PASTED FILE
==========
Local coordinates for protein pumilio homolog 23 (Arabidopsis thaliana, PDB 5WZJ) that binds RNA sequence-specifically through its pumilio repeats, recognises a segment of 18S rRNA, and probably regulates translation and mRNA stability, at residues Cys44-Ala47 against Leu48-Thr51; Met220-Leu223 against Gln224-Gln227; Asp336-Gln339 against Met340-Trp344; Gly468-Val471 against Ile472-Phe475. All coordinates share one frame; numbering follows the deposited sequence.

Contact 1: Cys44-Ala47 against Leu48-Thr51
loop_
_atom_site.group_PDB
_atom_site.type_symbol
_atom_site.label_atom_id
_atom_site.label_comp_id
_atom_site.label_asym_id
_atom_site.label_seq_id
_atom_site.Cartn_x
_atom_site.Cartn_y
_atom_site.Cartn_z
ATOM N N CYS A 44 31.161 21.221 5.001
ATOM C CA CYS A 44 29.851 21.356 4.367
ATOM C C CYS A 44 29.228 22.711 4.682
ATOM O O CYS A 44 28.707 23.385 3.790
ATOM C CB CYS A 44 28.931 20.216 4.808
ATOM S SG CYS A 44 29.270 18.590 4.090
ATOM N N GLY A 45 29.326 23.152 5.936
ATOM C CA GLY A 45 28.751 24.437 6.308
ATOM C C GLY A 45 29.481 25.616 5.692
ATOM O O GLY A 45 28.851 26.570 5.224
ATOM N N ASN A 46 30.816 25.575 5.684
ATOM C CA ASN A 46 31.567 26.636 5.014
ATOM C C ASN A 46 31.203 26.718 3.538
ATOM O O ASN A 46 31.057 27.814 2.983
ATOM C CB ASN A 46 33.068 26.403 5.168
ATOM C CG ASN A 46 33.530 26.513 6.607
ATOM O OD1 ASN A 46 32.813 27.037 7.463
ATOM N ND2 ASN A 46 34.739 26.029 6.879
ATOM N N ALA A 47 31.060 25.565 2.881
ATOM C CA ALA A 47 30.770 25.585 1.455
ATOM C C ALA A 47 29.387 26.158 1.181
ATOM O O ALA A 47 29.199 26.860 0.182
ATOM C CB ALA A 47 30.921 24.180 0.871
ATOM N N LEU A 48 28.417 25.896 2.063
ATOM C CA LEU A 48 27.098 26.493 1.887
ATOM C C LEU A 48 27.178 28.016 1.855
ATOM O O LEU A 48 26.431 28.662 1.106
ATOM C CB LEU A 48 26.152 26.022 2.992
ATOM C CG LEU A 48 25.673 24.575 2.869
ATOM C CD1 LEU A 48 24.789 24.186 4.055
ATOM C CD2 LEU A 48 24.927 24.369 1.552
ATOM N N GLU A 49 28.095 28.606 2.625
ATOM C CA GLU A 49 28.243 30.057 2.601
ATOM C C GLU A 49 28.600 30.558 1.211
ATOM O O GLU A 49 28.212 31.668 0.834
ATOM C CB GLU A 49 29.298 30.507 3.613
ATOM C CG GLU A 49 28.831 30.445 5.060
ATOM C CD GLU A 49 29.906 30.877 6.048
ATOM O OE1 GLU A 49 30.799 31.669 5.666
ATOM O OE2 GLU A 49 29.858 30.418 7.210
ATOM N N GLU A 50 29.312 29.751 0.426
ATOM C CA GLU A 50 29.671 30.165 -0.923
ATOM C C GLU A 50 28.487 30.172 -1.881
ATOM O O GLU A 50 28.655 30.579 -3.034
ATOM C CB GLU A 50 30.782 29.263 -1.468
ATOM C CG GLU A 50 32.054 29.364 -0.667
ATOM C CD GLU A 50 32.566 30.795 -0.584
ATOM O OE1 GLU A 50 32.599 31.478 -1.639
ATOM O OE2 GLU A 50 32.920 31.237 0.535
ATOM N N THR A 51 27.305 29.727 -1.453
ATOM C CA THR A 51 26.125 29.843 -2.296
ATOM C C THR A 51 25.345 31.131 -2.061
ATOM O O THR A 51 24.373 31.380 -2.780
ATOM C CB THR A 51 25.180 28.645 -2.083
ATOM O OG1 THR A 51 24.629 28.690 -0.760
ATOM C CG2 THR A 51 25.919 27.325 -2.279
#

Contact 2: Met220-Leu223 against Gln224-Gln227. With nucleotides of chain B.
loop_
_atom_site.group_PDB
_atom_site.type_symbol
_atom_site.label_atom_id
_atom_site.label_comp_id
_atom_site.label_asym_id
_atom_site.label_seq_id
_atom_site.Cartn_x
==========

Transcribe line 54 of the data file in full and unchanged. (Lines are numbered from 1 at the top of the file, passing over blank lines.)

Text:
ATOM C CA GLU A 50 29.671 30.165 -0.923